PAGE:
NTPC, with a rich experience of engineering, construction and operation of around 38,000 mw of thermal generating capacity, is the largest and one of the most efficient power companies inIndia, having operations that match the global standards.
Towards this end, NTPC has adopted a multi-pronged strategy such asgreenfieldprojects, brownfield projects, joint venture and acquisition route. Apart from this, NTPC has also adopted the diversification strategy in related business areas, such as, services, coal mining, power trading, power exchange, manufacturing to ensure robustness and growth of the company.
To broad-base the business and also to ensure growth, diversification in the areas related to NTPC’s core business of power generation such as Hydro power, Distribution, Trading, Coal mining, LNG etc. have been identified as priority areas.
THERMAL PLANTS BATTLE COAL SHORTAGE AMID GROWING POWER DEMAND
NEW DELHI: Amid the country facing long power cuts due to lower production than demand, especially in peak summers, a CEA report has said that about 30 thermal power stations have less than a week’s coal to fuel plants.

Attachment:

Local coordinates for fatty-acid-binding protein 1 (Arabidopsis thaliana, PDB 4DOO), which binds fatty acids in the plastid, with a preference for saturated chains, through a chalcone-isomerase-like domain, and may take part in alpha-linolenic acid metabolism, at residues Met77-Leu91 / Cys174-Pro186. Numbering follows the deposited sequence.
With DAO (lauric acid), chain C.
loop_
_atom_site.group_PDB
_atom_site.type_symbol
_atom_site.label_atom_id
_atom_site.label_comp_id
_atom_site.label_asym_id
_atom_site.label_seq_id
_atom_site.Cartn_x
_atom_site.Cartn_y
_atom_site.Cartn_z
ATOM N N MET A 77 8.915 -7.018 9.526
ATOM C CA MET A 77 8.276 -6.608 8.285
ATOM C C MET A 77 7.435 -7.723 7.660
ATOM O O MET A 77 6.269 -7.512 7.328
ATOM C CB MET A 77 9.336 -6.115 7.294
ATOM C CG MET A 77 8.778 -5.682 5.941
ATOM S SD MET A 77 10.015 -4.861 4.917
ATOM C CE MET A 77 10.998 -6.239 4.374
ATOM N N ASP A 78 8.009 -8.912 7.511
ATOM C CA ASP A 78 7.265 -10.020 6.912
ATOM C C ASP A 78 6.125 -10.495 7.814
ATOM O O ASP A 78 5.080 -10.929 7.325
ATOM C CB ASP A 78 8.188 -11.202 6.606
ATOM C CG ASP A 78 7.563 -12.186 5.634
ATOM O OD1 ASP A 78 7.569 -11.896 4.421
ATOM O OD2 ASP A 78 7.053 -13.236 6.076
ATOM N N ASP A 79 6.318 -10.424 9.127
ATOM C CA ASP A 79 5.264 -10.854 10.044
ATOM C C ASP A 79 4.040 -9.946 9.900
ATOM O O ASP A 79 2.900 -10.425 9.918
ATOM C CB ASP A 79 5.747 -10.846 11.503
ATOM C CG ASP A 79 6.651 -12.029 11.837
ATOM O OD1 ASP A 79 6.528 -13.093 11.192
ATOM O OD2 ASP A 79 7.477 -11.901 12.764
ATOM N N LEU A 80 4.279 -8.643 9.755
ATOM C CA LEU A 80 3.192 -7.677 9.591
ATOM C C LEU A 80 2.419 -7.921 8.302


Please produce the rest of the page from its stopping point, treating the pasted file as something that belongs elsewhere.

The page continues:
On the first day of May, as many as 27 coal-based thermal power stations in the country had fuel stock that could not even last a week, according to the data by Central Electricity Authority (CEA). The power stations include 13 plants with less than four days of fuel stock on that day.
The number of power plants reeling under acute fuel shortage (of less than a week stock) increased to 30 by the end of the month and the number of plants with less than 4-day stock rose to 19, it said.
On an average over 28 power plants, every day, suffered fuel shortage with less than a week’s stock, last month.
The thermal power station (1,320 MW) at Jhajjar in Haryana remained shut almost the entire month due to shortage of fuel.
Major cities like Delhi, Bangalore, Chennai and rural areas are facing long power cuts as supply is insufficient to meet demand of power amid the peak summer season.
The eastern region was the worst affected, as 12 thermal power plants witnessed less than a week’s stock including 10 with less than four days of reserve.
The 3,000 MW Talcher power plant in Orissa, and three plants in West Bengal, with a collective capacity of over 1,600 MW received less coal from CoalIndiaand its subsidiaries, the data revealed. Whereas, coal supply is yet to start at three plants in the same region.
Seven power plants in the northern region -Delhi,Punjab, Haryana, Rajasthan, Uttar Pradesh – had less than 7 days of fuel stock on May 30.
Six power plants in the western region – Chhattisgarh, Gujarat, Madhya Pradesh,Maharashtra- had less than seven days stock on the same day.
And five power stations in the southern region – Andhra Pradesh, Karnataka, Tamil Nadu – had less than seven days of fuel stock on the same day.